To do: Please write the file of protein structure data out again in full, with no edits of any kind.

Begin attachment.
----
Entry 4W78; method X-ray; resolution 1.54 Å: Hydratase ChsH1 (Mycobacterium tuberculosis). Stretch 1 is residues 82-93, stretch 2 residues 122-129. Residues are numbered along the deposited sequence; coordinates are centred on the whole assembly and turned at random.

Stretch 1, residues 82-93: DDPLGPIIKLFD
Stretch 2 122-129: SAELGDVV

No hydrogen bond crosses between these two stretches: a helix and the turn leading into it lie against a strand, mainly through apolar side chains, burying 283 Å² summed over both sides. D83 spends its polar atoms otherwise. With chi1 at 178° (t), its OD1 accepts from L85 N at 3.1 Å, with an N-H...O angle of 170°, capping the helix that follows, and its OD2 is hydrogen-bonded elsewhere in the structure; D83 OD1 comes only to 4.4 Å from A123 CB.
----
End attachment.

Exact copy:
Entry 4W78; method X-ray; resolution 1.54 Å: Hydratase ChsH1 (Mycobacterium tuberculosis). Stretch 1 is residues 82-93, stretch 2 residues 122-129. Residues are numbered along the deposited sequence; coordinates are centred on the whole assembly and turned at random.

Stretch 1, residues 82-93: DDPLGPIIKLFD
Stretch 2 122-129: SAELGDVV

No hydrogen bond crosses between these two stretches: a helix and the turn leading into it lie against a strand, mainly through apolar side chains, burying 283 Å² summed over both sides. D83 spends its polar atoms otherwise. With chi1 at 178° (t), its OD1 accepts from L85 N at 3.1 Å, with an N-H...O angle of 170°, capping the helix that follows, and its OD2 is hydrogen-bonded elsewhere in the structure; D83 OD1 comes only to 4.4 Å from A123 CB.